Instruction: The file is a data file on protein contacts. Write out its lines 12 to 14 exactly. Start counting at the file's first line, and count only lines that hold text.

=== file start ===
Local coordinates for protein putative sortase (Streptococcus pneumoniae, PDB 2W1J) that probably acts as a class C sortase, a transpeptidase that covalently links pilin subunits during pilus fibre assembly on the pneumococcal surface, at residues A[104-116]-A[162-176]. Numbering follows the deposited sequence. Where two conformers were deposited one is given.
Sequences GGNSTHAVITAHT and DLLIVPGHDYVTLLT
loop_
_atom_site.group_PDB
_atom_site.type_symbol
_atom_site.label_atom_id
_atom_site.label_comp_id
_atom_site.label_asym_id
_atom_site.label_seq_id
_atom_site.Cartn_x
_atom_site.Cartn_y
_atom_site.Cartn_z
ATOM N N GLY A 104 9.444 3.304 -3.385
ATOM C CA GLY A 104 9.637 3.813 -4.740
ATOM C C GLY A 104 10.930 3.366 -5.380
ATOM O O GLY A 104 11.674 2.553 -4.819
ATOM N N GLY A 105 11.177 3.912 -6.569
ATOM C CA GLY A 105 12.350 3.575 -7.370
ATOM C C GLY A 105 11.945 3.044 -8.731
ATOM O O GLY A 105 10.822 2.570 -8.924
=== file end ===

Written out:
_atom_site.Cartn_z
ATOM N N GLY A 104 9.444 3.304 -3.385
ATOM C CA GLY A 104 9.637 3.813 -4.740